Are firms at risk too of forgetting that Culture and Conduct is at the heart of the Senior Managers and Certification Regime (SM&CR) which does require that ongoing commitment from the firm leadership if it is to be a success. Rather than being seen as merely another process that has long since been delegated to the team who manage the records and who are charged with ensuring compliance, SM&CR is all about cultural change, not just compliance, and it remains the expectation of the regulator for Senior Managers to lead and do the right thing.

All these issues bring with them difficulties and risks. These are uncharted and tricky waters to navigate. However, there are also great opportunities, and these challenges can be met where leaders focus on how to run their businesses more effectively and efficiently, helped considerably where they retain a continuing focus on culture to underpin that ongoing journey.

Firms that get this wrong run the risk of becoming increasingly out of step with the regulatory environment and outpaced by their immediate competition too; poor conduct, low staff morale and ultimately, weak future performance are all tangible risks. However, those that find ways to encourage consistent and intended behaviours have the chance to build business models and resilient cultures that adapt to these evolving circumstances with positive outcomes for customers, employees, and investors alike.

During the webinar, Julie posed a question to herself: “Is regulatory compliance a taxation spend or a business enabler?”

Her considered response?… “Firms can choose to comply just because they have no choice, which often risks the tick box approach that the regulator is keen to avoid. Or firms can choose to leverage the regulatory initiatives as business enablers, drawing benefit that can enhance the customer experience, enhance the firm and benefit their employees too.”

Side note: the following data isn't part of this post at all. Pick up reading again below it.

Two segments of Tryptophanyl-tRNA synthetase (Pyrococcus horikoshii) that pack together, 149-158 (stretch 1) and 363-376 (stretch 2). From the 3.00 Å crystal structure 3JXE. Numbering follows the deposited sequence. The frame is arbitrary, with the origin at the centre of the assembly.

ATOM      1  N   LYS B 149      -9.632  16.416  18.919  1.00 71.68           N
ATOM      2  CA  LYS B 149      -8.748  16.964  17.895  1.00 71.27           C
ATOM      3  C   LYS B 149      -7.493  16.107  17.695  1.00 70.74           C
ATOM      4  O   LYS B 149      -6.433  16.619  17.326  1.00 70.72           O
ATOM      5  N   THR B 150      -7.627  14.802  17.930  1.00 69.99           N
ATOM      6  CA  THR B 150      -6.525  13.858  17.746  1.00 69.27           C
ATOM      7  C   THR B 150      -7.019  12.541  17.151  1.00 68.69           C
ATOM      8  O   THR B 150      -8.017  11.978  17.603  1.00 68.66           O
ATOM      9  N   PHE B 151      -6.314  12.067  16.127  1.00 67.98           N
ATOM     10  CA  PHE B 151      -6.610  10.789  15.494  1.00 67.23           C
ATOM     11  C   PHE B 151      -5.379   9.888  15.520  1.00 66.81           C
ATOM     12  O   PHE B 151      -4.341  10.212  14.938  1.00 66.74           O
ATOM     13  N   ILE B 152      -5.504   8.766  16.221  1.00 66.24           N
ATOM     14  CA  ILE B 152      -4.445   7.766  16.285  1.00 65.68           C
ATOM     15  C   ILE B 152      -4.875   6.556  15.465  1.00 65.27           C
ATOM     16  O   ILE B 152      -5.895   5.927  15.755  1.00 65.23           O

If we reconsider the regulators plans to continue to extend their reach into technology and improvements in data analytics, and how these plans continue to sharpen their focus on the culture of financial services. Those firms who choose to be less tech enabled and continue with their reliance on manual or human led systems and controls risk becoming increasing out of step in the months and years to come. Firms owe it to themselves to understand their options and specifically, why the RegTech sector is moving forward at such a pace.

For our part and as a supplier of RegTech solutions, we see an opening of a cultural window every time we engage with a client here at Worksmart, benefiting from an insight into why firms choose to implement RegTech. Increasingly, firms are pursuing tech solutions for their own advantage; meeting their regulatory requirements at the same time as helping manage and mitigate risk and enjoying much greater levels of operational efficiency. Clients recognise too, that RegTech can directly influence culture simply by virtue of allowing people to do their jobs better through provision of suitable tools.

Alongside SM&CR then, we can indeed regard Culture and Conduct Risk considerations as an ongoing journey and not just a ‘one and done’ type challenge. But one that promises tangible returns and benefits for the firm as a by-product of compliance, good practice, and an effective approach.
Like to know more about how we can support you in your cultural journey?… reach out to the team at info@worksmart.co.uk